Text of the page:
Government has introduced multiple initiatives from various departments to handhold the innovators. I can be more specific about the programs being offered by the Innovation cell of the Ministry of education. We organise various programs such as Smart India hackathon, National Innovation contest, and other similar programs through which innovators showcase their innovations. We have institutionalised the process of handholding the innovators by establishing Institution innovation council (IIC) in colleges and universities across the country. These IICs act as a bridge between the institution and department at National Level so as to streamline the outcomes.
5. What are the future plans of the Ministry of Education’s Innovation Cell (MIC’s) for generating and sustaining the future of the budding entrepreneurs.
MIC in itself is ever evolving in bringing in a lot of path breaking initiatives. We are working to introduce a combination of course work and formation of successful start-up as a credit based scheme. This will certainly provide an open environment to budding entrepreneurs to work on their ideas and also get them accounted for as credits in their existing course. Further, we are going to schools now as I strongly believe school is a place where seeds of knowledge are being sowed and what better place it could be to introduce basic concepts then and there itself. We would be introducing School innovation councils shortly so as to provide the right kind of knowledge and platform to the young buds.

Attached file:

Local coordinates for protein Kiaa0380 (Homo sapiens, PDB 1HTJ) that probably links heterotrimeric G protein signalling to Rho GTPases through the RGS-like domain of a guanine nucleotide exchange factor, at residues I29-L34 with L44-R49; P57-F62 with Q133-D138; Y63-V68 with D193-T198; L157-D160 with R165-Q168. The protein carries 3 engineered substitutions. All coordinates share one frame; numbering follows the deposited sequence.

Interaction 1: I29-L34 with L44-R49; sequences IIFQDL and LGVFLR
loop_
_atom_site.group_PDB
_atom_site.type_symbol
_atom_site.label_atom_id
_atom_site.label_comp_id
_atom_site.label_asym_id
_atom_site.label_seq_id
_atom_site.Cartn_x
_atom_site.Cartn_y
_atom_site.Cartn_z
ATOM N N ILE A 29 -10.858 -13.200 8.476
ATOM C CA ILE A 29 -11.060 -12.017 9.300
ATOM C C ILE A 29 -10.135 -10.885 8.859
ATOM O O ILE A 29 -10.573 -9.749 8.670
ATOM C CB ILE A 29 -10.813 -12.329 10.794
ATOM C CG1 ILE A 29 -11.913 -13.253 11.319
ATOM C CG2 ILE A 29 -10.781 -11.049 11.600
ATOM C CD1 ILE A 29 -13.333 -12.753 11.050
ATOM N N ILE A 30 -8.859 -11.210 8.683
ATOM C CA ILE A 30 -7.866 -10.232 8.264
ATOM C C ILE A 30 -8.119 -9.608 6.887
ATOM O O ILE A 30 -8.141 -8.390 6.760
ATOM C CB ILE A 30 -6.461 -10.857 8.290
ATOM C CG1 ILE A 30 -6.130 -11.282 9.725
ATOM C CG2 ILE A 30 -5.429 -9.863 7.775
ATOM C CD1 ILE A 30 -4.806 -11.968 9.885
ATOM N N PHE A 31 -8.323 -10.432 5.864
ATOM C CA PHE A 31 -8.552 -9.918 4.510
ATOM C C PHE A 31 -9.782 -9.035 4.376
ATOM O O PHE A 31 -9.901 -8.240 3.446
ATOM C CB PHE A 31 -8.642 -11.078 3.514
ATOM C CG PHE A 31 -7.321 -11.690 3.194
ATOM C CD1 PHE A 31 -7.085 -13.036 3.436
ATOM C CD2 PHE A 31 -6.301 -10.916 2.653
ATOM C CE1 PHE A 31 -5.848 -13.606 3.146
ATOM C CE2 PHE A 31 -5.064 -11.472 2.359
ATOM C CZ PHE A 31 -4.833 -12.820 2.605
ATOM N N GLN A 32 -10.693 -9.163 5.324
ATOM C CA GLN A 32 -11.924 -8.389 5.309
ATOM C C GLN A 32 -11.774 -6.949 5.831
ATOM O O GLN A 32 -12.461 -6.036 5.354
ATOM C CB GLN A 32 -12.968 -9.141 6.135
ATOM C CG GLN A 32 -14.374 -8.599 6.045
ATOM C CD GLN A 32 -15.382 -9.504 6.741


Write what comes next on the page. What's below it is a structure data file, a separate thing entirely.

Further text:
We are targeting not only to spread IP awareness but also to increase IP filings from Academia by providing the matching grant to an institution for patent filings.
6. How do you measure the impact around the interventions you are making to foster innovation? Is patents filed a good yardstick, how are we improving the intellectual property being created in this process? Any initiatives that you would like to highlight from the ministry.
We have also introduced India’s first ever ranking of institutions on innovation achievements, ARIIA (Atal Ranking of Institution on Innovation Achievement). It is named after ex-Prime Minister of India, Sh. Atal Bihari Vajpayee ji. In ARIIA, we capture various parameters that an institution has gone through in past year and then calculate their rankings. ARIIA framework in completely base on INPUT – ACTION – OUTCOME model. Further, we cannot consider number of patents filed as a good yardstick, because filing alone cannot contribute in making a robust ecosystem, it is just one indicator and that too with a very thin reflection. On the contrary, patent grants may still be considered as key parameters and then subsequent commercialisation of that Intellectual property (IP) may be an excellent yardstick.